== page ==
Islands and Boundaries: Part 1
On 1 Dec, I set out to walk the perimeter of Venice, keeping my right shoulder as close to the lagoon as possible at all times and without taking any dead ends. In keeping with one of Phil Smith’s mythogeographical strategies, I carried a ‘burden’ – in my case a good camera and a couple of lenses. This slowed my walking time by at least half, but not as much as an arthritic hip, which caused me to abandon the walk at the mid-point after 6 hours. Because of the layout of this extraordinary city, I kept encountering my phantom selves: returning constantly to within visible distance of where I was 30mins ago, or at one point 4 hours ago.
The Metropolitan City of Venice is constructed on a group of 118 small islands separated by canals and linked by bridges. The reinforced banks of the canals follow the original inlets and channels, giving the city it’s organic, unplanned layout. Tidal mud flats make up 80% of the Venice lagoon surrounding the city. Islands are left and covered by the swell of the tide, but there are 31 that are currently inhabited.
I realised on my walk that a significant proportion of the city’s older population now live in enclaves around the points and extremities: in places like S.Elena, S.Giobbe and Sacca Fissola. Whilst they may be far from the (ever-swelling) madding crowd of tourism, these places have failed to create communities: they feel abandoned, there are no shops, no principle streets and no obvious meeting places.
Islands within islands, eh? The city administration has spent a considerable amount of time over the last ten centuries deciding who should live where: re-enforcing this with a series of legislative edicts and penalties. Other boundaries are much subtler. Some are self-imposed, some are due to social conditions or class and some involve religious affiliations. In these times of mass migration, the arguments around whether to manage communities, or to provide support for communities managing themselves, are still very much alive.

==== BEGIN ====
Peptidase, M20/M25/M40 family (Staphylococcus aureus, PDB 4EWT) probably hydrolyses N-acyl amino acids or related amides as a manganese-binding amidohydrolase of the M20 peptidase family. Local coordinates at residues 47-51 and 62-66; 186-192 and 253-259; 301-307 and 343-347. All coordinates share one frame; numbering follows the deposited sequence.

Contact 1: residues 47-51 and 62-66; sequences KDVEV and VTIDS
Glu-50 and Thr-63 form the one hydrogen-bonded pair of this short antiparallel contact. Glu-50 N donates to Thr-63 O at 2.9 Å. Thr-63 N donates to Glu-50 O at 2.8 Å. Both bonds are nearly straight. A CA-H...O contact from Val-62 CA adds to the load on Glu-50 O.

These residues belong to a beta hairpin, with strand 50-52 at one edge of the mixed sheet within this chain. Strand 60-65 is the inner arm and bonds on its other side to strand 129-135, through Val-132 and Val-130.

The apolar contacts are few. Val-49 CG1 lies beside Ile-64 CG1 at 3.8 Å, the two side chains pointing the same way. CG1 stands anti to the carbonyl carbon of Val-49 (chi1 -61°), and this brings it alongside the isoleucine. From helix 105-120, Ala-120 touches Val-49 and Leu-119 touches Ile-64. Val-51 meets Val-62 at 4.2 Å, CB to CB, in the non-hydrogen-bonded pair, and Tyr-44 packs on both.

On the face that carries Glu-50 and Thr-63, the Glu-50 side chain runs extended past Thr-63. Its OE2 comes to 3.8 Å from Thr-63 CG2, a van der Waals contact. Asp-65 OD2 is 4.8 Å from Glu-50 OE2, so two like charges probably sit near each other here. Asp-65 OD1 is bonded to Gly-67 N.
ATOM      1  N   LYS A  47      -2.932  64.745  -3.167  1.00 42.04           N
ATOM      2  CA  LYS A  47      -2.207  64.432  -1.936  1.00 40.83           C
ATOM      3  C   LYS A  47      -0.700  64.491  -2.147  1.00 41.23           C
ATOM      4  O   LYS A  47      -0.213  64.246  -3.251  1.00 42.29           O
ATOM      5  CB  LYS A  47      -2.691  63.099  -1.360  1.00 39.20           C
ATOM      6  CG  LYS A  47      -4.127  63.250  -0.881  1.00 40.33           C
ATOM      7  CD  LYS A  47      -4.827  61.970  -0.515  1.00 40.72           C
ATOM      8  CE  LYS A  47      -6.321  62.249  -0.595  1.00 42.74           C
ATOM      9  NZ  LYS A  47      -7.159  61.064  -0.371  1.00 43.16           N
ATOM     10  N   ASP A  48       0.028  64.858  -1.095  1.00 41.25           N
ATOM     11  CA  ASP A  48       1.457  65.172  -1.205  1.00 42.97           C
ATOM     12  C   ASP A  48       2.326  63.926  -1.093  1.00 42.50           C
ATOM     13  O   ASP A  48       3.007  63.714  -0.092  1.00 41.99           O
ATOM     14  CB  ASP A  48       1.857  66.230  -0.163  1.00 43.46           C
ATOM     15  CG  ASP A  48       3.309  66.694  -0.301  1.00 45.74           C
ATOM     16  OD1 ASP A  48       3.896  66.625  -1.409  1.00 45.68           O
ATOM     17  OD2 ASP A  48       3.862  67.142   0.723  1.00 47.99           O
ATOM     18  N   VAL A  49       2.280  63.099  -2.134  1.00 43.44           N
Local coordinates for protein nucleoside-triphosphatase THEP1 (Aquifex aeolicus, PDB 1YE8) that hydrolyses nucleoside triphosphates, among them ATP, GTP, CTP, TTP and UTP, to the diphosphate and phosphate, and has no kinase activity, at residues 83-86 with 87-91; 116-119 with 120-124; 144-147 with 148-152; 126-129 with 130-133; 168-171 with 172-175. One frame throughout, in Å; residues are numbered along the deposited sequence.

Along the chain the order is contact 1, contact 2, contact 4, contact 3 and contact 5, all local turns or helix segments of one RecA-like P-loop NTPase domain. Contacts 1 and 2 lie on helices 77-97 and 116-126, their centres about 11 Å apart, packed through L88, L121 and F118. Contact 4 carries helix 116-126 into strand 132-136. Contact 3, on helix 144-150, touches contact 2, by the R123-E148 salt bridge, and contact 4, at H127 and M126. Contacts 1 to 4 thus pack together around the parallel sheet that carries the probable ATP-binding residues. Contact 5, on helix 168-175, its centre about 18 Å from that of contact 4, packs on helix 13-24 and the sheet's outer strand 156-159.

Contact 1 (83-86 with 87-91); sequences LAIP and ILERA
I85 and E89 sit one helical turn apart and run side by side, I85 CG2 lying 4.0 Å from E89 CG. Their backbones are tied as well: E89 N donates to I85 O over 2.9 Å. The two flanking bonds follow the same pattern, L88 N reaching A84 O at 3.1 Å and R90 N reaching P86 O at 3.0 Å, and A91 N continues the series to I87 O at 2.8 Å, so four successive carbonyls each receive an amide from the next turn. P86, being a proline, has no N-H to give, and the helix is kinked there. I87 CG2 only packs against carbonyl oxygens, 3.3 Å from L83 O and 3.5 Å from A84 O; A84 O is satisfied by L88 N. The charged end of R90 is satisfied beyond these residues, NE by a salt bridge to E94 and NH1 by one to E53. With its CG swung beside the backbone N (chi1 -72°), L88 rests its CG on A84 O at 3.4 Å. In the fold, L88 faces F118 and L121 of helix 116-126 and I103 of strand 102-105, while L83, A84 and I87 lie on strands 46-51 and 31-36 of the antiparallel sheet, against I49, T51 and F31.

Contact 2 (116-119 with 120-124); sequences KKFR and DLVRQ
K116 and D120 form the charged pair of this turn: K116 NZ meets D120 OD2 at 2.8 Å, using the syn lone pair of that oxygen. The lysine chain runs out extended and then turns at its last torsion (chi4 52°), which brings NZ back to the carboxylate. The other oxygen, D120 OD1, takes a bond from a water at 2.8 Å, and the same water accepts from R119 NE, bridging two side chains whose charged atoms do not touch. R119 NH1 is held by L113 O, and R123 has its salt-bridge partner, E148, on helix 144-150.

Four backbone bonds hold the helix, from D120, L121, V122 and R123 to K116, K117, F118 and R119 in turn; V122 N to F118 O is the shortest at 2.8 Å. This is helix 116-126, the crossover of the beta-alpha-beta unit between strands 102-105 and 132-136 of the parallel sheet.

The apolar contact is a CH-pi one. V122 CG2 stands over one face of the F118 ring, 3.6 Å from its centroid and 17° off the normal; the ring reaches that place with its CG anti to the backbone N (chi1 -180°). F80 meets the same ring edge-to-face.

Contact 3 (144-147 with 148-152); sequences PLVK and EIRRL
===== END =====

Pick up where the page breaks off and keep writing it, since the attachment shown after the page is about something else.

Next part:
Boundaries were often the result of genuine concern with public health and the spread of disease. The poor were susceptible to disease and this created subtle confines; the introduction of charity through the parish churches in the 1600’s bound the poor ever more tightly to their place. There were seventy-two parish churches, thirty monasteries and thirty-two convents by the end of the seventeenth century, so each Contrada was actually quite small in area. The four principle hospitals also played a vital part in restricting the movement of the poor.
An obvious example of the confines and boundaries created by the Serenissima is the first Jewish ghetto: its physical perimeter defined by a moat and heavy doors closed at curfew – truly an island within an island. Institutions for the physically or mentally infirm were likewise deliberately constructed on the small islands of San Servolo, San Clemente and Poveglia in the lagoon, which also hosted the two ‘Lazaretti’ quarantine hospitals and the community of Armenians.
Campo del Ghetto Nuovo and S.Servolo
The foreign traders, (particularly Germans and Turks based around the Rialto) lived in fonteghi. These were warehouses on the ground floor with boarding houses above for registered travellers. The Slavs lived in Castello, the Greeks to the east of the Palazzo Ducale and from within Italy itself, people from Bergamo resided in S.Aponal and S.Sivestro and residents born in Friuli lived in S.Ternita’ and S.Giovanni Nuovo.
In her paper ‘The Control Of Space: Dealing with Diversity in Early Modern Venice’ Dr. Alexandra Bamji talks about the Venetian state having an ambiguous relationship with these visiting traders. Ethnic groups were encouraged to trade, but there was a long-standing suspicion of ‘the other’ as bringers of disease and challenging political or religious ideals. Dr. Bamji, citing Michel de Certeau, concludes her paper by saying “A boundary creates a space between insider and outsider, a frontier zone within which they can interact to mutual benefit. In early modern Venice, therefore, spatial divisions permitted the city’s inhabitants to deal with their diversity”.
In fact, learned visitors to the city throughout the ages often remarked or wrote about the freedom of movement and the multi-ethnicity of the city, rather than the confines restricting the diversity of people. It seems to me that a boundary needs to be a membrane, not a confine: that islands need ports to embark from, that ethnic and religious differences flourish and reach global potential when they interact positively with the other. However much states or authorities try to impose boundaries, people, by nature, are apt to transgress. In Venice, legislation about the place of the poor in the city was repeatedly reissued, indicating a lack of compliance amongst the city’s inhabitants.